Volunteers Help Babies With A
Rare Genetic Disease
Emergency phone calls are rare for most research molecular biologist-biochemists. When the phone rings at 3 a.m. for Charlotte Phillips, she answers it immediately.
Phillips is part of a volunteer team at the University of Missouri whose members for the last decade have worked to save babies born with a devastating genetic disease. Without a special dietary formula, these infants have just three days before they suffer brain damage. Untreated they will likely die within two weeks.
The disease, Maple Syrup Urine Disease (MSUD) is a rare condition, affecting an estimated one in 225,000 infants worldwide. But it occurs more frequently in the Old Order Mennonite populations, in which the incidence is about one in 150 newborns.
Complicating the situation is the isolated farm life that the Mennonites choose. With a lifestyle more akin to the 19th century, many do not drive or own telephones. As Mennonite women often give birth at home or in rural clinics, it can be several hours, if not days, before a newborn can be tested for the disease.
This is where the informal team of MU physicians, dieticians, sociologists and geneticists come in. They identify families at risk and provide counseling, set up elaborate relay teams to get samples from newborns to specialized testing facilities in Columbia, and then rush the information back if the baby needs a prescription special formula.
MSUD is an inherited disorder in which the body is unable to process certain amino acids from protein into energy. The urine of affected infants has a distinctive sweet odor, like burned caramel, which gives the condition its name.
MSUD develops when mutations occur in one of the four genes that direct certain proteins to break down specific amino acids present in foods such as milk, meat and eggs. As a result, excess of certain amino acids and byproducts build up in the body. High levels of these substances are toxic to the brain.
Damage begins within 72 hours after birth when brains of affected babies swell. The babies lapse into a coma and die from neurological complications.
There is no cure. Treatment must begin soon after birth. Babies must eat a special and expensive prescription formula that contains only enough essential amino acids to allow them to develop normally. Afflicted adults use this formula as their primary protein source, too.
MSUD disproportionally affects the Mennonite community where members tend to marry within a relatively small population. The MU team maintains close ties with the Mennonites near Versailles and Memphis, two Missouri cities with the largest Mennonite communities.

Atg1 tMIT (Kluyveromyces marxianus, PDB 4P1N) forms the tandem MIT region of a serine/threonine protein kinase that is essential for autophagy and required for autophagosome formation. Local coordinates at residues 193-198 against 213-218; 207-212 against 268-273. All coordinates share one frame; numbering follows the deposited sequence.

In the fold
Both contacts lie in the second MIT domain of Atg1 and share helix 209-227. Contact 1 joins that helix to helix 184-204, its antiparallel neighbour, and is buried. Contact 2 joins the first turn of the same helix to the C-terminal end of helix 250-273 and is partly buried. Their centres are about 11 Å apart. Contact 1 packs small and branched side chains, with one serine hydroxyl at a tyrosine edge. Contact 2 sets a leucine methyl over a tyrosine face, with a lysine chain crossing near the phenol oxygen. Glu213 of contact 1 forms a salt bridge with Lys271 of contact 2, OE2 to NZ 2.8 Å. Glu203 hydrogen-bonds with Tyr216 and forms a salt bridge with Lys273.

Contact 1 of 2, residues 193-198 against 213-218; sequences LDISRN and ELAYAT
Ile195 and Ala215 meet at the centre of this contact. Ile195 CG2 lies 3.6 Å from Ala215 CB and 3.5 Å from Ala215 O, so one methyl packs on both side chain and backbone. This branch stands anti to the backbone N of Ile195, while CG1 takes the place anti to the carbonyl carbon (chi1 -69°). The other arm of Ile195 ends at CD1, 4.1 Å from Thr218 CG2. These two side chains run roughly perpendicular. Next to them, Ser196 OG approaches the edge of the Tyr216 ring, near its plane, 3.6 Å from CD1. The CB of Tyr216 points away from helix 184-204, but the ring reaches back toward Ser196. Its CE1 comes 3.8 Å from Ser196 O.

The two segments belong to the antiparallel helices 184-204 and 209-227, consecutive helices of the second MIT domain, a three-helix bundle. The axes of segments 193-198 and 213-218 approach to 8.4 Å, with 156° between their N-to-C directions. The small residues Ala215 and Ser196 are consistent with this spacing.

While babies born in hospitals can be immediately tested for MSUD, the Mennonite practice of giving birth at home slows identification of the disease. Because many Mennonites live far from major medical centers, it can be several hours or days before testing can be initiated.
Not helping the situation is that the most common test for MSUD is a blood test to measure amino acids levels. Here, blood is sampled at 12, 24, 48 and 72 hours after birth to note accumulation of offending amino acids and confirm the diagnosis. Under the best of circumstances, this test takes too long. Additional delay, such as communicating via horse-drawn carriage, exacerbates an already tight timeline.
A faster diagnostic test had to be devised.
The ad-hoc MU team formed in 1995 after a 1993 incident when two babies almost died. The team began when Richard Hillman, MD and medical geneticist, sought out Phillips to help develop a DNA-based MSUD test. Phillips, an associate professor of biochemistry and clinical molecular geneticist in the Department of Biochemistry, College of Agriculture, Food and Natural Resources at the University of Missouri, specializes in research of inherited and acquired diseases of the bone and kidney. Joel Hartman, a rural sociologist, and dieticians and medical students, rounded out the initial group.
Jonathan Dyer, an MU biochemistry alumnus who later graduated from the MU School of Medicine, also helped develop that initial test. Later, Phillips worked with genetics graduate student Latisha Love-Gregory to better track the MSUD gene in the Versailles Mennonite population. They were able to go back 10 generations and find common ancestors and provide important scientific clues.